In related news, I'm saving the tweet below because a.) Dan Sheehan always deletes his page and b.) it is my favorite tweet of the month, and I shall look at it when I feel blue about having yet another novel come out during a disaster. (However, surely the universe will find that three disaster launches is enough... Then again, maybe not. There may be some reason behind my terrible timing, some thing I simply don't get. Offended a minor demon. Insulted a child. Tripped over my own words.) The Sheehanian comment is evidently referring to the Cunning Folk poems in particular, but I feel cheered by the idea of having eerie powers, haha! At least in the realm of world-wielding... And transporting. And timelessness. Okay, I sort of love Dan Sheehan right now, though I suppose that is childish and silly. Compliments at the right moment are sweet.

As I'm getting over a nasty g.i. bug (not The Bug), I shall now wave good-by! and go hug a pillow. 

Wednesday, August 12, 2020

Dear Wikipedia, I object--

Among the many bothersome or dreadful things presenting themselves to my mind in 2020--global, national, and personal things--is the fact that Wikipedia still determines that I am a New Formalist. I noticed this claim some years ago. Perhaps many years ago. In fact, dear Wikipedia, I wrote you about this wee but annoying issue back in February of 2016.

But having accidentally fallen once more into my Wikipedia page by clicking heedlessly on a link, New Formalist glared out me from the little box in the upper right, even though I backtracked as quickly as possible. At the time (whenever it was) that someone made that minor yet preposterous claim, I hadn't the vaguest idea what a New Formalist might be. I certainly was part of no supportive group of poets. How can a writer be a part of a group or movement she knows nothing about? 

These days, I know a good many more poets, yet I still don't know who might be regarded as part of this group that could have been supportive of my writing yet obviously was not. For I would have noticed--years ago--that I was well supported or even minimally supported by other writers. Might I have been a part of some jolly bunch of poets, sailing the seven seas in joy, and not have noticed? My dear Wikipedia, I very much doubt it.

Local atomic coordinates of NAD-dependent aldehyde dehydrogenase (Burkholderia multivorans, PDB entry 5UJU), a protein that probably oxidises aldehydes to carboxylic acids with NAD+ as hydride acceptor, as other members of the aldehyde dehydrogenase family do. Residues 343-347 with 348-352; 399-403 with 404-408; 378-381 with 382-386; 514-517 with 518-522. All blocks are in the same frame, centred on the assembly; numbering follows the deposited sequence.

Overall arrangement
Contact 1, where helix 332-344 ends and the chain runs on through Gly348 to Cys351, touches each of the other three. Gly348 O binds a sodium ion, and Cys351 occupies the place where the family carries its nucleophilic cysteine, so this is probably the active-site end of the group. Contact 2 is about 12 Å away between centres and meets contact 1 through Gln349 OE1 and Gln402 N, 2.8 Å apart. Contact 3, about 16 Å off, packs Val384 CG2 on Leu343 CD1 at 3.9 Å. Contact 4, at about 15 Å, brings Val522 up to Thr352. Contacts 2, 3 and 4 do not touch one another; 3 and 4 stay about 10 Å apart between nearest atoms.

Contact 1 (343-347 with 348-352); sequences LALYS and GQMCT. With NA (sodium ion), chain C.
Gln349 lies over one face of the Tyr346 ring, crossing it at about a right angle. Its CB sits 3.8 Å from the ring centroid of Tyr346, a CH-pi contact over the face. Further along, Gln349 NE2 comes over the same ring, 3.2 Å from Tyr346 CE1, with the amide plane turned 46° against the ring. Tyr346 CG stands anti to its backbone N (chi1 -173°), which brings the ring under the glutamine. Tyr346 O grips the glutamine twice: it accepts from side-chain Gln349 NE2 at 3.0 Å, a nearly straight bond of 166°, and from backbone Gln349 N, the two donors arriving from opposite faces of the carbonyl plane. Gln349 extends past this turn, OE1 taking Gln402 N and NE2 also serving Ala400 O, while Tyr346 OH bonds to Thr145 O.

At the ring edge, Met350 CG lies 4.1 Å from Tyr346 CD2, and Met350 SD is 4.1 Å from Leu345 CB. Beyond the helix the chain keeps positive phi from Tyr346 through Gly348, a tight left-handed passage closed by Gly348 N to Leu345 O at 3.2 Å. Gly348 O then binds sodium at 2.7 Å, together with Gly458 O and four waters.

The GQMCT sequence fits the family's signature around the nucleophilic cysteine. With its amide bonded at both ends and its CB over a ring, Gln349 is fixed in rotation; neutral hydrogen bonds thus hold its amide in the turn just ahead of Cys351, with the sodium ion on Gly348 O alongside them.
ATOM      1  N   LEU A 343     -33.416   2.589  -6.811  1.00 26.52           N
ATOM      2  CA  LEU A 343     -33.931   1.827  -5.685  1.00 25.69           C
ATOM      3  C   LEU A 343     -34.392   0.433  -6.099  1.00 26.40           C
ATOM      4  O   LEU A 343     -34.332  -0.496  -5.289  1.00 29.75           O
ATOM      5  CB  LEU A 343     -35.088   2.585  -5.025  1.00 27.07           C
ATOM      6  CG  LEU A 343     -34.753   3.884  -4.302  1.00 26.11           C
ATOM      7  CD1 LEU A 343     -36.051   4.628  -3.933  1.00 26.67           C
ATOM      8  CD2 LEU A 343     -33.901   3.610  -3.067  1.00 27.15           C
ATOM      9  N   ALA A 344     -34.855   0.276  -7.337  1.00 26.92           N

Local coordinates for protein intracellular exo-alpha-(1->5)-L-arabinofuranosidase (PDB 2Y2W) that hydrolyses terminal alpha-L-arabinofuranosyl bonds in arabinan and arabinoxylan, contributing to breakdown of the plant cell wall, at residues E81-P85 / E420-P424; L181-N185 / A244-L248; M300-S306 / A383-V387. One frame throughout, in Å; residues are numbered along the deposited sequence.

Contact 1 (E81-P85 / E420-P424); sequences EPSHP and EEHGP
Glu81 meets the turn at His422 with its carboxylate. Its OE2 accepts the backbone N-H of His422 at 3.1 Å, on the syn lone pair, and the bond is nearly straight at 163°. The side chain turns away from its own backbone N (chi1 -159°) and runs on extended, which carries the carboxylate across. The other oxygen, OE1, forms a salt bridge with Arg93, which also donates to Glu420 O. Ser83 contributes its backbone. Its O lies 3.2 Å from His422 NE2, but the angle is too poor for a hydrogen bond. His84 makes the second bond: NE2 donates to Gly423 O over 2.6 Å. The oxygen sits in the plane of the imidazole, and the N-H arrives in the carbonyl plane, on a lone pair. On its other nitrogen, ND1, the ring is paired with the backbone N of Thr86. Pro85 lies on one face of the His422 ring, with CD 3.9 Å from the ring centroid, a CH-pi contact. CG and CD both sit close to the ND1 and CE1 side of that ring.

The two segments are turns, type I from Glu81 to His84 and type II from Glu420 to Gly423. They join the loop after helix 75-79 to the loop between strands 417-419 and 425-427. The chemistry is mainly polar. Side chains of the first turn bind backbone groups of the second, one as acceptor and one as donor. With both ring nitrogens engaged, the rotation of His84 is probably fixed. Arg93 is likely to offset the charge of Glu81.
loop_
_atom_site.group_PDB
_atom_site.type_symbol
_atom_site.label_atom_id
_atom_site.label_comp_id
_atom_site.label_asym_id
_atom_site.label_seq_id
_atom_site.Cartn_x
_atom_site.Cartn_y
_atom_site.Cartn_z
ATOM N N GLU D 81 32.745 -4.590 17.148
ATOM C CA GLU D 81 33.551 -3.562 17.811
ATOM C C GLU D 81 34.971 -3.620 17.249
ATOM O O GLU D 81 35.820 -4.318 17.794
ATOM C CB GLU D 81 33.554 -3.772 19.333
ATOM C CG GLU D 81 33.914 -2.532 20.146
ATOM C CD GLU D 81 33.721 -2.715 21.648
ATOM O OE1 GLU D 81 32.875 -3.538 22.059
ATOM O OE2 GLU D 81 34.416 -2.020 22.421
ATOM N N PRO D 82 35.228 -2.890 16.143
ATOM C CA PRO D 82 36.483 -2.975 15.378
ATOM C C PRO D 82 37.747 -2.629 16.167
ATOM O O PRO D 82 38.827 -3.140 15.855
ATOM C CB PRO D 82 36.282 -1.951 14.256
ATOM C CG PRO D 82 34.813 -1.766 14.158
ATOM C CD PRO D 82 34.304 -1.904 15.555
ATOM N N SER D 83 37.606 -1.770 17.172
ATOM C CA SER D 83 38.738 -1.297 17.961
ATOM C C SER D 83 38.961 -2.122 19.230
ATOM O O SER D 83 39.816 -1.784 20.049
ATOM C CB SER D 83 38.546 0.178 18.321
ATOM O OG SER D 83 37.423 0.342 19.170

You see, I've never been the least bit good at making "contacts" that might "help me." And I certainly was never embraced by a literary movement. A person notices when she is embraced, whether by a friend or a pushy stranger or even by a whole great big Literary Movement with capital L and M.

The only favor I can recall being done for my poetry was when the late Louis D. Rubin, Jr. asked to see my first poetry manuscript and then sneakily mailed it off to Louisiana State University Press. And they took it, the mad things! Once. I didn't sell enough copies of my first book to be loved by them eternally. If only I had been part of a Literary Movement, you are probably saying to yourself, my dear Wikipedia!  See, you almost admitted the truth there for a moment. But I don't think the book broke 400 copies, way back when. Unfortunately, Claire (I wish I had named it Snow House Stories and Other Poems, as I first intended) hopped around the press like the proverbial hot potato after its first editor took leave to take care of his ailing mother, abandoning my baby. Books need one consistent editor the way a baby needs one consistent mother. (I had two for my first six months of life, but that's another story.) I'm still grateful to Louis for surprising me with that submission. I'd give a great deal to have a chat with him, right now.

What is this New Formalist business? People who write in form who come later than others who write in form? Keats is later than Milton. Pope is later than Shakespeare. People who write in form are simply poets.

That's not what you mean, though... 

Don't tell me. I could just look it up on Wikipedia, but I won't.

No doubt it's the pesky people who tired of the light constraints of free verse and leaped back into terza rima and sonnets and metrical lines and even rhyme. Like me, yes. But evidently they mustered together and created a movement. An actual Movement. Please do not tell me about it. I do not even wish to know. I just wish you, Wikipedia, to delete that bit of illusion, that claim with its air of importance. (Oh, yes, I,  I, I, belong to a Literary Movement. Nope. Never happened.) Perhaps the assertion rises to the level of the currently popular genre, fake news... Except poets are rarely news. I expect Ezra Pound was the last to provide anything we could classify as news, and that wasn't good news.

I may know people who think of themselves with that label. I suppose it is possible. But I don't know who they are, and I don't intend to find out. For me, there are good and memorable poems, and then there are the other poems. The latter no doubt are just as important to their makers as the good and memorable ones are to theirs. Some poems are mayflies, some are mighty Methuselahs. Hoping to catch the next poem as it streams through my mind (mind? spirit?) is what matters to me. I hope it's what matters to most poets (whether they write in form or in some Ivar-the-Boneless manner), though I have encountered poets who had something else entirely in mind.

So dear, sometimes-helpful Wikipedia, note this: People who write in form are merely poets. That's how it has been for thousands of years. And this person--me--who became bored by free verse* long ago is merely a maker of poems and stories, and not part of any movement. And that is all.

I expect you won't do anything about this. After all, it has been more than four years since I wrote you, and I still have this peculiar mark on my forehead. I'll try again in 2024, if the world and I last so long.

See you then!

*I should say that I do have a manuscript that you might call free verse... It combines influences from several distant traditions. Cultural appropriation, you might say, if you were unwilling to accept that the history of literature is a Silk Road, rejoicing in foreign spice and barter and ingenious theft.